Bureaucracy still bloated two years after report

Civilian staff numbers at National Defence grew by almost 30 per cent over six years, despite budget cuts and warnings the military has too much “tail and not enough teeth.” The figures are in a spreadsheet report of the entire federal civil service, compiled by the Parliamentary Budget Office and posted last week.

OTTAWA — Civilian staff numbers at National Defence grew by almost 30 per cent over six years, despite budget cuts and warnings the military has too much “tail and not enough teeth.”

The figures are in a spreadsheet report of the entire federal civil service, compiled by the Parliamentary Budget Office and posted last week.

The tables show that since the Harper government was elected, the number of non-uniformed employees at Defence rose to 27,177 at the end of the 2011-12 fiscal year from 20,978 in 2005-06.

That’s far above the 14 per cent increase in the entire civil service during the Conservative mandate.

The swelling of administrative ranks at Defence has caught the attention of the prime minister.

Stephen Harper warned Defence Minister Peter MacKay last year, in a letter obtained by The Canadian Press, to take a second run at budget cuts to reduce overhead.

Retired lieutenant-general Andrew Leslie, in his landmark report on overhauling the military in 2011, sounded the same warning. He said the bureaucracy, built up during the Afghan war, should be the principal target of the reductions.

Two years later, Leslie said, the cuts that have been made did not hit the target, landing instead on the people his report and the prime minister tried to protect.

“The underlying premise of the 2011 report on transformation was that everything possible should be done to protect the front-line teeth,” Leslie said in an interview with The Canadian Press on Tuesday.

The Leslie report noted that as of March 31, 2010, there were 29,348 civilians working at Defence and their growth “had been the highest in absolute and relative terms” throughout the department.

A spokeswoman for Defence Minister Peter MacKay pointed to spring federal budget records and said the government plans further reductions, taking the civilian workforce down to 25,408 in the current fiscal year.

“This is in line with our department’s transition to a lower pace of operations following the end of the combat mission in Afghanistan,” Paloma Aguilar said in a statement.

In the last year, “affected” notices have been issued to more than 1,500 civilian employees telling them their jobs were about to be eliminated.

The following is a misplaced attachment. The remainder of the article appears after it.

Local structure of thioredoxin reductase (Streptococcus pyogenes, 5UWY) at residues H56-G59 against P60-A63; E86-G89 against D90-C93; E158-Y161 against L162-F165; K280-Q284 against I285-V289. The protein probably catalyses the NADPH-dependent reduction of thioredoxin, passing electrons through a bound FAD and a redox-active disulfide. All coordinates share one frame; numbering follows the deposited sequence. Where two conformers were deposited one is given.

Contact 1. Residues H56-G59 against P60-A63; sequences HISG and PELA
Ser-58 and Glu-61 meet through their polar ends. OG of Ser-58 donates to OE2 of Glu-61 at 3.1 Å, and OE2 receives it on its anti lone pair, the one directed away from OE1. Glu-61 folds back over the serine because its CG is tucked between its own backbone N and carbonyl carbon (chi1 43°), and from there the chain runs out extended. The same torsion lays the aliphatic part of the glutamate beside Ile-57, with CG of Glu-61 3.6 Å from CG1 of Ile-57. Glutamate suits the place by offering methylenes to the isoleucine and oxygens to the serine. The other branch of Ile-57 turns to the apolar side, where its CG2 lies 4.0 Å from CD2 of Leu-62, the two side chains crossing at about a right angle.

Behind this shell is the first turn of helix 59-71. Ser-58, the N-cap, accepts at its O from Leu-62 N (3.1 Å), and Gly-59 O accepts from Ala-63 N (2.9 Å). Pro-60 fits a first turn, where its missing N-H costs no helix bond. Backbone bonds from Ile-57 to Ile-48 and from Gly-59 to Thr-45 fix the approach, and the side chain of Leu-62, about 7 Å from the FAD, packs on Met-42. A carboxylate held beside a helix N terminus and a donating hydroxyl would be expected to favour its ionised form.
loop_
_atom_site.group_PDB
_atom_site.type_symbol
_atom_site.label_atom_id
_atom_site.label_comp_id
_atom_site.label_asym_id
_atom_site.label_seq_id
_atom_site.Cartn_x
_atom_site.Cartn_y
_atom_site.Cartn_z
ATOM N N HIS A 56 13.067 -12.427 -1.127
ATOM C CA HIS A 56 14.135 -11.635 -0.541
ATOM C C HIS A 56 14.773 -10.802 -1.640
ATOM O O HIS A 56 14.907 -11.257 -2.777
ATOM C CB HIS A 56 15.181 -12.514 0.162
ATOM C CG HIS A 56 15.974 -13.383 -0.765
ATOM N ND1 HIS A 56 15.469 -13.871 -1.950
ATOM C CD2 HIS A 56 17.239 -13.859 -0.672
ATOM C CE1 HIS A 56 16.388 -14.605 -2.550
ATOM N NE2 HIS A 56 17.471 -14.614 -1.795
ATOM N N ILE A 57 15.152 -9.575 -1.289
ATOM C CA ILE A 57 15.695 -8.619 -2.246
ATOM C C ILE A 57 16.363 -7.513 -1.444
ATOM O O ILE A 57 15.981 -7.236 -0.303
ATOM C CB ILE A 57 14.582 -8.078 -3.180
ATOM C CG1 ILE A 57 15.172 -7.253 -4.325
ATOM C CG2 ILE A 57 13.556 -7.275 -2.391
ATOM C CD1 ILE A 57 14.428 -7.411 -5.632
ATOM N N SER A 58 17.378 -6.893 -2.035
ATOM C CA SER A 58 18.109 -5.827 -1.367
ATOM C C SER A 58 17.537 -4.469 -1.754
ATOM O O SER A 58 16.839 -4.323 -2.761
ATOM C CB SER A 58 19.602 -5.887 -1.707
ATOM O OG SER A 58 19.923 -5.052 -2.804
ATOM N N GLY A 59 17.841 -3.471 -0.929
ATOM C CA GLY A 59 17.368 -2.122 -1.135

But Leslie said the categories of affected workers are telling because they include clerical staff at bases, gun range supervisors, radiation safety advisers, armoury workers and trades helpers — people on whom the troops depend.

Without them, he said, the services won’t get done, or soldiers and sailors will have to pick up some of the duties. That, he says, leaves less time for training in a scenario that ultimately leads to an erosion of capability.

“The vast majority of growth at DND, since 2004, has been in overhead,” he said.

“All of those folk who have received affected notices, at least the vast majority, are to be found on bases and directly support the front-line troops. And I don’t see affected worker notices going out to where the vast majority of the growth has occurred since 2004, which is at the higher level headquarters.”

His report paid particular attention to staff at National Defence headquarters, noting that 57 per cent of the increase took place in Ottawa-based administration and finance.

“No one argues about the legitimacy of contributing towards reducing the federal deficit. It is where the cuts occur. That’s always been the rub,” he said.

Aguilar’s email did not say where the planned reductions would take place — or when another set of notices would be issued.

Although reportedly well received in the Prime Minister’s Office, the exhaustive study of the military received a cool reception at Defence, where a handful of the 43 recommendations have been implemented.

When Leslie and his team were preparing the assessment, he was blocked from looking at the civilian side by senior officials within the department who said such a review fell outside his mandate.

That forced researchers to rely on data from outside Defence, including the federal Treasury Board and the Public Service Commission.

To put the current budget battle in historical context, National Defence had 37,200 civilian staff on the payroll in 1990, according the Parliamentary Budget Office spreadsheet.

That number plummeted to 17,037 by 1999 during dramatic cuts under the Chretien Liberals.

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